A community site dedicated to genealogy. Their mission is to provide access
to all the genealogical data existing in the world, available or not on
the Internet, free or 'for fee', so that everyone has access to practice
their passion for genealogy. They have multiple genealogical databases
containing more than 77,000,000 individuals, personal pages, powerful
search engines, free hosting, etc...
Consisting of more than 4 million names in 119 databases.
Lots of advertising, but also lots of pertinent and very interesting
information. Who knows, you could find some ancestors that you lost
track of ...
research tool on the Internet, one should not forget about the
genealogy forums and mailing lists. A few of them come to mind,
particularly Rootsweb, because of their powerful research engines,
allowing to browse thru all their boards and archives. They are a
great tool for those who are encountering those famous brickwalls.
Rootsweb is also the host of thousands of free genealogy web sites,
where you can spend hours browsing for some of your ancestors or
Another popular web site offering thousands of browsable and researchable
forums. Part of the MyFamily.com Inc. network, the GenForum is
also a great tool when trying co climb those famous brickwalls we
And finally, we are keeping the
best for last...!
All data pertaining to vital
records, such as baptisms, marriage and burial, should always be
verified against its primary source: the parish records available on
microfilms. You now have a choice of resources from which to do that,
without even leaving the cosiness of your home ! The Drouin collection
of vital records is available directly from the Drouin Institute at
http://www.genealogiequebec.com/, as well as at
(membership required $).
On the other hand, there is a
great resource available to all for free:
one is a must to visit, as it includes census records, parish records,
municipal and national archives records, nationwide...! A wealth of
information at your fingertips...
For all reseachers who are beginning the
long trek of reconstructing their family history, from the start of the
colony until today, you will find numerous obstacles and difficulties
sometimes impossible to overcome. However, new technology is available to
the researcher which constantly brings new solutions. Sadly, it is at this
point that the beginner quickly loses himself. That is why we strongly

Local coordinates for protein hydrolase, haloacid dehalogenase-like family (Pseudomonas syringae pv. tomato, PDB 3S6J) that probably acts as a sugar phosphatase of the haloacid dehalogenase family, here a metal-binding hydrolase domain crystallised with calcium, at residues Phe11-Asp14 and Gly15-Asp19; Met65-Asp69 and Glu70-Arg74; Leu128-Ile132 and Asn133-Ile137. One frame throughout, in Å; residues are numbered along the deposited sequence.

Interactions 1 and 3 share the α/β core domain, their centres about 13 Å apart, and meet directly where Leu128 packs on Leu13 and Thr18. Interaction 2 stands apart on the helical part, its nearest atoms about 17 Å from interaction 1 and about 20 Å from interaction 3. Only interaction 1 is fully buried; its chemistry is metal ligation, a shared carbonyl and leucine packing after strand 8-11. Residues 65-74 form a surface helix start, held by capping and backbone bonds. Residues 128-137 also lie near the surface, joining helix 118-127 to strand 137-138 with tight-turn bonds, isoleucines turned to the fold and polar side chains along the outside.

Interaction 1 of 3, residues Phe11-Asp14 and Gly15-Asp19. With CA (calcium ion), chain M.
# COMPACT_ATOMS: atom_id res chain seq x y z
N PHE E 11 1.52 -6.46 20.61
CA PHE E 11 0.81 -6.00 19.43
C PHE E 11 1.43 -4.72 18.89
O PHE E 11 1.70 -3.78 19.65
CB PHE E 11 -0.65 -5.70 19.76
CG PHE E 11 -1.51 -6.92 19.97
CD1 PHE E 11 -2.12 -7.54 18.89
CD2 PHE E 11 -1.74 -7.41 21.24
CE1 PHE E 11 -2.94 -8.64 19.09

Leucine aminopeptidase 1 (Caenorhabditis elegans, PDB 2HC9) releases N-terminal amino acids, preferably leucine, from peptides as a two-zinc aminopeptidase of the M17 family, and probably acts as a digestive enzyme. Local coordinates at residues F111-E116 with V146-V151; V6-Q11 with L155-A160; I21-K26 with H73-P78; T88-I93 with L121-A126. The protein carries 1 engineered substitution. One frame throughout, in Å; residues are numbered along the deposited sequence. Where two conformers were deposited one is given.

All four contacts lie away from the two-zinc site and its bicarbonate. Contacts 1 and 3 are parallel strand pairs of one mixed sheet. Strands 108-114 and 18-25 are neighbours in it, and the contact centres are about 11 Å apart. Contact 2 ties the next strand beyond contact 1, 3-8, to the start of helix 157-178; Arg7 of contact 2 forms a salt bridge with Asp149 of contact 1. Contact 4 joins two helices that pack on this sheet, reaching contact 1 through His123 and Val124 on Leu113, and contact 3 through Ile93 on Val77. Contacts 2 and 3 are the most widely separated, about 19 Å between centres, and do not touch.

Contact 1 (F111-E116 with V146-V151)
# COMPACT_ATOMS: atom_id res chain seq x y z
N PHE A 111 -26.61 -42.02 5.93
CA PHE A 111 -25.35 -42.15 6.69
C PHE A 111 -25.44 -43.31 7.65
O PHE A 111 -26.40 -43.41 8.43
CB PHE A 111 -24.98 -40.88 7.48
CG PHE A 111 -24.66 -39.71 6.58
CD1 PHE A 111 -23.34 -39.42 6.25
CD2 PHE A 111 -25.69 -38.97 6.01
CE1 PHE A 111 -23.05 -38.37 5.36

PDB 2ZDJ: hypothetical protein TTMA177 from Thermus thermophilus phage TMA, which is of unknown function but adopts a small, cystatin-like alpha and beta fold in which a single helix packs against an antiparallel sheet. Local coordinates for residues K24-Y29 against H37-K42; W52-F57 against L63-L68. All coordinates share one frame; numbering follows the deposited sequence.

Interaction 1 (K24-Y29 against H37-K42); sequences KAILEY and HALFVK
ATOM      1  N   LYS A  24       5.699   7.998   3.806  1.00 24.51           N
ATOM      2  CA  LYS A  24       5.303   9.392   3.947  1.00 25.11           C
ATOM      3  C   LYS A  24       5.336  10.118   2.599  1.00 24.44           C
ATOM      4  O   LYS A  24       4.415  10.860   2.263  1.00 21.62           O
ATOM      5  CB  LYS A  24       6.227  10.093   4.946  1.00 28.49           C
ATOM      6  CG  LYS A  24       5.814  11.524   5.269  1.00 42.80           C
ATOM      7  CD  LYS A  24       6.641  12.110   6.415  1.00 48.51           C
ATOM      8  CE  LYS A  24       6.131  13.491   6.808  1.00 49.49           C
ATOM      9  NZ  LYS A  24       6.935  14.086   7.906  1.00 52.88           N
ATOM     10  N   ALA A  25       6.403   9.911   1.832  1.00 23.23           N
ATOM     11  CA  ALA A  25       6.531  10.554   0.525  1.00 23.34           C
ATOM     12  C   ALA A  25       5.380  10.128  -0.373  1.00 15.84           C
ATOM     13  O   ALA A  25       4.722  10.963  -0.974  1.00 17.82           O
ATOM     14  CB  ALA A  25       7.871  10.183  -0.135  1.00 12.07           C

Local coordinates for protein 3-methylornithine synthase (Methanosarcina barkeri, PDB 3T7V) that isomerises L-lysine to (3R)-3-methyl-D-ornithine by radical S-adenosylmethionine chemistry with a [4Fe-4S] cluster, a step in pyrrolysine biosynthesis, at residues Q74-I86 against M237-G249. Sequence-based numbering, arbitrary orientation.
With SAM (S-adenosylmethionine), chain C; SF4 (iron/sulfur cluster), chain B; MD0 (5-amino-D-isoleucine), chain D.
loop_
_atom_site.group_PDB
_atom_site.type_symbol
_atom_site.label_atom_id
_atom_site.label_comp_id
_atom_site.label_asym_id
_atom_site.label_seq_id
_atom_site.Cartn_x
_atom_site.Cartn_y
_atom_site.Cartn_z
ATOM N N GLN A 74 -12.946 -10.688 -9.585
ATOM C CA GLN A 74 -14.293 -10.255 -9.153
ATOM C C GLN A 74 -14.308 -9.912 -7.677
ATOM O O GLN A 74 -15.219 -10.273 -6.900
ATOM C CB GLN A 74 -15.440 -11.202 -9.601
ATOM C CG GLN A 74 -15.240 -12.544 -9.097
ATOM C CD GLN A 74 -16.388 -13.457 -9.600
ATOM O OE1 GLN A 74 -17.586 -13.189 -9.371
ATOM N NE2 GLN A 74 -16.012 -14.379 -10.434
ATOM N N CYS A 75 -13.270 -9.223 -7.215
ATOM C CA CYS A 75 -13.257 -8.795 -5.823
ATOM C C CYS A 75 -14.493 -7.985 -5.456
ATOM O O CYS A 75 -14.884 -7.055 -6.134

suggest the first step is to visit a genealogical club or society near
you. Most of them have a library allowing you to consult various
publications on baptisms, marriages and burials, leading you to the parish
register, not only for Québec and Canada, but also many parishes in New
England. The microfilms containing the religious and notarial
documentation for Québec, from the beginning up to 1940, are available for
review at certain libraries. Beginner's courses for genealogical research,
as well as paleography, the art of reading old documents, are offered by
numerous societies, to members and non-members, alike. Some societies
publish a quarterly revue or newsletter, with genealogical news of
interest to all researchers, included in the annual cost of a membership.
The annual membership cost is minimal compared to the advantages it
provides. The volunteers working in the research centers can guide you
adequately in your research and show you all the resources that are at
your disposition, and there are many. You can spend hours of futile
research to find where and how to conduct your research. Many researchers
give up too quickly, discouraged in the face of the difficulties met,
believing that it will be impossible to overcome them. Accept the help
offered to you by the genealogical club and society volunteers, you will
gain a big advantage in your genealogical research, and lots of pleasure
These links and suggestions are addressed particularily to those
who are starting their genealogical research. There is much more available
on the web, and it would be quite impossible to try and come up with such
an exhaustive list!
To find a genealogical society near you, please consult the sites of the Fédération des Sociétés de
généalogie or the Centre de généalogie francophone d'Amérique (CGFA).
If you have an interesting site to suggest, let
us know, and we will be pleased to include it.